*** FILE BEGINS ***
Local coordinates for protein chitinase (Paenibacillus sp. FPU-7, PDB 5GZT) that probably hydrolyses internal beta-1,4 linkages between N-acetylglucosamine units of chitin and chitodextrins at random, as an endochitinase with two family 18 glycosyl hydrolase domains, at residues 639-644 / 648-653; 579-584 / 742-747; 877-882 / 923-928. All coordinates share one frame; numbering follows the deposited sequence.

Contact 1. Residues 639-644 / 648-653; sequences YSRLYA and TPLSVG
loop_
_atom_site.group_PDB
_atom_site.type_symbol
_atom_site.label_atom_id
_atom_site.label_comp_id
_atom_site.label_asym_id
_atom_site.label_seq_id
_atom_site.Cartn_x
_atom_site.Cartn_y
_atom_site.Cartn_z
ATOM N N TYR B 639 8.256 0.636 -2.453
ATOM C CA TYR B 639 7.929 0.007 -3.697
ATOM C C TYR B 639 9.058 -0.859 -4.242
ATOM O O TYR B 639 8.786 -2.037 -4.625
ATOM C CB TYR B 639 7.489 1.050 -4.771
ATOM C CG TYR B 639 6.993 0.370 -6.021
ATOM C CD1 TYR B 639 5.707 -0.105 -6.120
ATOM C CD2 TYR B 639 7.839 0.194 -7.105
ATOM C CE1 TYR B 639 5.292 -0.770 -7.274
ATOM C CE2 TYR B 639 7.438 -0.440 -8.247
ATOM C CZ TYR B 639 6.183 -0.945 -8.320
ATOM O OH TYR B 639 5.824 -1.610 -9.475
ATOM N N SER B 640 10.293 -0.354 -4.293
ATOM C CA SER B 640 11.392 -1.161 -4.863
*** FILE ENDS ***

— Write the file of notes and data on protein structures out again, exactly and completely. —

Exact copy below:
Local coordinates for protein chitinase (Paenibacillus sp. FPU-7, PDB 5GZT) that probably hydrolyses internal beta-1,4 linkages between N-acetylglucosamine units of chitin and chitodextrins at random, as an endochitinase with two family 18 glycosyl hydrolase domains, at residues 639-644 / 648-653; 579-584 / 742-747; 877-882 / 923-928. All coordinates share one frame; numbering follows the deposited sequence.

Contact 1. Residues 639-644 / 648-653; sequences YSRLYA and TPLSVG
loop_
_atom_site.group_PDB
_atom_site.type_symbol
_atom_site.label_atom_id
_atom_site.label_comp_id
_atom_site.label_asym_id
_atom_site.label_seq_id
_atom_site.Cartn_x
_atom_site.Cartn_y
_atom_site.Cartn_z
ATOM N N TYR B 639 8.256 0.636 -2.453
ATOM C CA TYR B 639 7.929 0.007 -3.697
ATOM C C TYR B 639 9.058 -0.859 -4.242
ATOM O O TYR B 639 8.786 -2.037 -4.625
ATOM C CB TYR B 639 7.489 1.050 -4.771
ATOM C CG TYR B 639 6.993 0.370 -6.021
ATOM C CD1 TYR B 639 5.707 -0.105 -6.120
ATOM C CD2 TYR B 639 7.839 0.194 -7.105
ATOM C CE1 TYR B 639 5.292 -0.770 -7.274
ATOM C CE2 TYR B 639 7.438 -0.440 -8.247
ATOM C CZ TYR B 639 6.183 -0.945 -8.320
ATOM O OH TYR B 639 5.824 -1.610 -9.475
ATOM N N SER B 640 10.293 -0.354 -4.293
ATOM C CA SER B 640 11.392 -1.161 -4.863